New York (GenomeWeb) – Researchers from Princeton University and the Flatiron Institute's Center for Computational Biology have developed a deep learning approach that they say can predict the effects of genetic variants in noncoding regions on gene expression in specific tissues as well as on disease risk.
Duchenne Muscular Dystrophy (DMD) is a rare muscle disorder affecting children that results in loss of the ability to walk. It's rapidly progressive -- average life expectancy is about 20 years -- and caused by genetic mutations on the X chromosome that regulates the production of dystrophin, a protein thought to play a role in maintaining muscle cell membranes. For DMD sufferers and other patients with rare degenerative diseases, there's now hope on the horizon. Insilico Medicine and A2A Pharmaceuticals today launched Consortium.AI, a new venture founded with the goal of applying advances in artificial intelligence (AI) to cutting-edge drug discovery. Through Consortium.AI, the two companies will collaboratively develop therapeutic treatments for DMD and other severe genetic disorders and use machine learning to validate the most promising candidates.
The hype of Artificial Intelligence is towering to reach the global market value of approximately 7,35 billion US dollars in 2018 and expected to generate 89,85 billion US dollars in 2025. The penetration of this cognitive function has almost knuckled every industry. However, AI is known narrow in executing the tasks that don't require insightful research. The healthcare's adoption of Artificial Intelligence is expected to outstretch all other relevant industries. Healthcare Industry is one of the largest industry with massive patient's database.
Artificial Intelligence (AI) has massive potential for future applications. Looking at the pace with which AI is entering different areas of our life, it is definite to say that soon it is going to be present all over the place, and there's nothing to worry about that! For those cautious of a robotic evolution shouldn't fear anything – the arrival of AI into the healthcare industry is more about the expansion, sharpening, and easing the minds of the physician so that the doctors can do the same to their patients. From intense symptomatic calculations to finely-tuned careful robots, the innovation is making its essence known across medical verticals. Unmistakably, AI has a place in the pharmaceutical industry – what we don't know yet is its worth.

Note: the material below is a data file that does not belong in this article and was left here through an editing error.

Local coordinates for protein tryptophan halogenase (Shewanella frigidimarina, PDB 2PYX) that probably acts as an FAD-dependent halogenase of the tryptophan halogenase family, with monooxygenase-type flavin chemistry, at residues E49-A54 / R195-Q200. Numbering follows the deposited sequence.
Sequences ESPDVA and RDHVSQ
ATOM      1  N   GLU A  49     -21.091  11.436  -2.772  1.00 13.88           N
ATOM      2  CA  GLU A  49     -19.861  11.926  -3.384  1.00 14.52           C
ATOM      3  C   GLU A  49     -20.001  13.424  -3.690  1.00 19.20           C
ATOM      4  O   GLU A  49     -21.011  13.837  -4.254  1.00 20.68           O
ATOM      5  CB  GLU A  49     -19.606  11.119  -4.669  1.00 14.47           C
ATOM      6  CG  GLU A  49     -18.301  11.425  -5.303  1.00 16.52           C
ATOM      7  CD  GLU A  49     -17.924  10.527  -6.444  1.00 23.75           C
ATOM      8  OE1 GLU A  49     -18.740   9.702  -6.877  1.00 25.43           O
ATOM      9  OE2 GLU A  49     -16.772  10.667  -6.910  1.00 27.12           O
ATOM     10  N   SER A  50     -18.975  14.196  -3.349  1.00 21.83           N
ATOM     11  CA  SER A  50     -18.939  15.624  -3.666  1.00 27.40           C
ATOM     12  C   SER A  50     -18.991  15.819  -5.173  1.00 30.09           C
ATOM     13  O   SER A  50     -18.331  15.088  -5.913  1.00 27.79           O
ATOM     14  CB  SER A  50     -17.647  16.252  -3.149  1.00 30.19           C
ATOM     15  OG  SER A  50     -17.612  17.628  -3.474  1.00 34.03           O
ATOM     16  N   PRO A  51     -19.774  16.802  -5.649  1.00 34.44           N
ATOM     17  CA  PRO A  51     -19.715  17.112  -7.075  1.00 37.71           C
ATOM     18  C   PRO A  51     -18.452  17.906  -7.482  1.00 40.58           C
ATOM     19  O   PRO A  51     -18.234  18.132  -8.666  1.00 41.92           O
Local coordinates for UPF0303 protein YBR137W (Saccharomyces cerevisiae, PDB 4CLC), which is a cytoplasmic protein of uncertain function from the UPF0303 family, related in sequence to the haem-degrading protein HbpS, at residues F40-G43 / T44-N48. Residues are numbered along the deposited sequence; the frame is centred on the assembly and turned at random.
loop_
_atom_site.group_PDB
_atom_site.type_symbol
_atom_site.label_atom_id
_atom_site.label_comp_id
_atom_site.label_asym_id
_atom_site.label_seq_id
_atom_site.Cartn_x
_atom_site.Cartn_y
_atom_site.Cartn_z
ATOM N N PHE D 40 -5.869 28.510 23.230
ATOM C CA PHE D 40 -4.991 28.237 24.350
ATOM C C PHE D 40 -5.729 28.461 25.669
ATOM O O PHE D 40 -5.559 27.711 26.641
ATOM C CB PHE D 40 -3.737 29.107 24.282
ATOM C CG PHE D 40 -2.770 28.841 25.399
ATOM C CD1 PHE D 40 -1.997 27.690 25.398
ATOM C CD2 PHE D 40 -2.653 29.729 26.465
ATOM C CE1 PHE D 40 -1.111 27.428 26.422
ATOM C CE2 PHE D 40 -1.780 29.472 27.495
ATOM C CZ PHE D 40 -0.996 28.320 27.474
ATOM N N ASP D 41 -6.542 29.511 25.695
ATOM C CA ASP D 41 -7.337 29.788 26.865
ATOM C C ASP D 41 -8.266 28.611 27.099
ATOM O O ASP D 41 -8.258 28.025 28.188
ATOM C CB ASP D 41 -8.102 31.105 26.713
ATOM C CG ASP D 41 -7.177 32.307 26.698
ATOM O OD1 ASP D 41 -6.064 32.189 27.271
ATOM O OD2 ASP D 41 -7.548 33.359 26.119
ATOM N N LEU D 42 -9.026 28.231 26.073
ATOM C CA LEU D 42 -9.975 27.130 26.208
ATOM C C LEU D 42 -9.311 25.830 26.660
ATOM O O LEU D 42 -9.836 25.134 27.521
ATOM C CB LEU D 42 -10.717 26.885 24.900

Digital technologies can transform how companies approach clinical development by incorporating valuable insights from multiple sources of data, radically improving the patient experience, enhancing clinical trial productivity, and increasing the amount and quality of data collected in trials. But where is the industry in adopting these transformative technologies? We interviewed 43 leaders across the clinical development ecosystem to understand the current level of adoption of digital technologies and how it can be accelerated. We found that the industry has been slow to digitize its clinical development processes, and that digital adoption varies widely. Even the most advanced organizations are simply piloting several technologies in different areas of clinical development, focusing on piecemeal solutions or new tools to support the existing process. Our research and client experience suggest that digital transformation is a complex, resource-intensive, and lengthy undertaking. But the rewards can be significant: Early adopters can benefit from better access to and engagement with patients, deeper insights, and faster cycle times for products in development. Many in our study expressed a desire to be fast followers, but given the complexity of operationalizing a digital strategy, the reality is that undue delay could put organizations at a competitive disadvantage. At the same time, our research also indicates that biopharma companies and contract research organizations (CROs) will need to overcome several challenges to realize the potential of digital in clinical development: immature data infrastructure and analytics, regulatory considerations, and internal organizational and cultural barriers. Biopharma companies should consider building updated data infrastructure and governance, engaging early with regulators to discuss new technologies, and developing a measured approach to evaluating and implementing technologies within their organizations. CROs can enable this change by advancing interoperable digital platforms and vetting promising technology applications. Cross-industry consortia could help advance the industry as a whole by offering a forum to share early successes and supporting the development of standards. The time to act is now.